Less is More: Strip Down Your Slides
Everyone has heard the quote “Less is more” - but few know who said it or what it refers to.
Regardless, it perfectly applies to PowerPoint. Most presenters, though, follow the opposite school of thought that “more is more” and stuff their slides with too many words and pictures. The result is summed up in another quote by author, entrepreneur and presentation expert Seth Godin who said, “Almost every PowerPoint sucks rotten eggs.”
In a survey regarding what viewers disliked most about PowerPoint presentations, they identified the following problems:
74% - Presenters reading slides to them
52% - Full sentences instead of bullet points
48% - Text too small to read
The fundamental issue is that presenters try to put too much on their slides. I think there are two groups of PowerPoint abusers who think that more words and pictures are better: intentional and unintentional abusers.
Intentional PowerPoint Abusers
People intentionally overstuff their slides because it takes pressure off of them as presenters. For most people, the mere act of speaking in front of a group makes them go weak in the knees. In my “Be A Better Business Speaker” course, I ask someone in the audience to describe their job. They calmly begin to rattle off some of their responsibilities. Then I ask them to stand up and continue. In almost every case, they are suddenly stricken by fear. Being a presenter is frightening.
If all the information is on the slide, then presenters don’t have to worry about doing as much work and are less likely to embarrass themselves. The audience can just read the slides to get the necessary information. This, however, is a tedious process for the audience and raises the question: if all the information is on the slides, why not just distribute it as a handout? That’s a much more efficient – and much less painful – communication method.
Unintentional PowerPoint Abusers
Most overstuffed slides, though, are the product of the unintentional abusers. They misunderstand their role as a presenter and the needs of their audience.
The presenters role is to be the source of most of the information. The slides play a supporting role rather than being the star. The slides should include just the key points, never full sentences. Short, concise bullet points provide visual reinforcement for the presenter’s words. They also serve as a visual outline that guides the presenter and audience through the content, and increase the likelihood that the audience will recall the information.
A widely used rule of thumb is the 6 X 6 rule; slides should have no more than six bullets and each bullet should have no more than six words. That is probably too limiting, but provides good perspective on how much text should appear on a slide.
Regarding the needs of the audience, presenters seem to assume their viewers have the visual acuity of a hawk, able to spot a mouse at 100 yards. When the font size on your slides gets below 14 point, you aren’t creating a presentation, you’re creating an eye chart.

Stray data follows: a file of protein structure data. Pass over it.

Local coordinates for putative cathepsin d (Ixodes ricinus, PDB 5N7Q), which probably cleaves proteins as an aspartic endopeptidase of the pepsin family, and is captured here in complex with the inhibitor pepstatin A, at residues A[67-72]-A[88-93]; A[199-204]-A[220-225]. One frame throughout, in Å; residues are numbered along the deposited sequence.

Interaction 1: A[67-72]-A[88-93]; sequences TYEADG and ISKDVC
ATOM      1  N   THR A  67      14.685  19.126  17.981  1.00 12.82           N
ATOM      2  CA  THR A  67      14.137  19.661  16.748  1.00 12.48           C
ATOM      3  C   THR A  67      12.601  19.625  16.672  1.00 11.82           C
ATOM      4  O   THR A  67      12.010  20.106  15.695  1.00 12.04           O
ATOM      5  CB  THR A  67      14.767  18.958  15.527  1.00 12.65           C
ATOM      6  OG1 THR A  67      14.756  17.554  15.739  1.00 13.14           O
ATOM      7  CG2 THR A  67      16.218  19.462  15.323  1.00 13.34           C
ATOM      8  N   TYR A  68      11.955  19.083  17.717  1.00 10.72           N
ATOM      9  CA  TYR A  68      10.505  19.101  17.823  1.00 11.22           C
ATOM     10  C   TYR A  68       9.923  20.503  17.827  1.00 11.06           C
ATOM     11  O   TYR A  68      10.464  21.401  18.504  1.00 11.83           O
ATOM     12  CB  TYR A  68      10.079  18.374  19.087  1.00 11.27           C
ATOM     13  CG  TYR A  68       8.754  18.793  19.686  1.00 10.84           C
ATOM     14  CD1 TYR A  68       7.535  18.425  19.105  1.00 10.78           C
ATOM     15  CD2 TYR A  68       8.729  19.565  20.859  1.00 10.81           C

I’ve also seen many slides that look like Christmas trees, chock full of pictures and graphs that the presenter believes help provide knowledge. They usually don’t. What they provide is clutter and eye strain. It is almost always better to use one or two carefully chosen pictures or graphs.
Not sure if you are guilty of overstuffing your slides? If you’ve ever had to tell your audience, “I know you can’t see this ...“, then you are a PowerPoint abuser.
But They Need to See This!
The most-common defense of slide overstuffers is that “the audience needs to see this!” Often they don’t, but let’s assume they do. Putting it on the slide doesn’t ensure they can see it if the text and graphics are too tiny. You have two solutions for this dilemma.
If it is critical that they see the information during the presentation, then use more slides. Spread the content across as many slides as is needed to ensure that each is clearly readable. One of the most-common battles I fight with clients is slide count. They fret that they will have too many slides in their presentations if they start dividing too-dense slides across multiple slides. Slide count is a meaningless metric. I can create one slide that, with animations, looks like 10. If it’s truly important for your audience to see all that information, then use all the slides you need to ensure they are readable.
Solution two is a handout or take-away document - but not just a printout of your overstuffed slides. If you have a report you need to reference, a checklist you need to review, a document you need to discuss, don’t just scrunch it down to fit on the slide and expect your audience to squint their way through it. Instead, create a separate document that you distribute during your presentation as a reference. On your slides, pull out each key point from the document and make a slide of it.
Invest in Better Slides
It’s easy to create a deck of slides bulging with words and images. Refining those slides, reducing them to the key points or pictures, and possibly preparing supporting handouts does take some thought and time. Mark Twain famously said, “I am sorry for the long letter. I didn’t have time to write a short one.”
If you’re concerned about effectively communicating with your audience, it’s worth taking the time to reduce your word-filled slides to concise bullet points that keep the focus on you to ensure more effective communication.
(If you’ve been wondering, “Less is more” comes from an 1855 poem, but is typically associated with architect Ludwig Mies van der Rohe regarding his minimalist design.)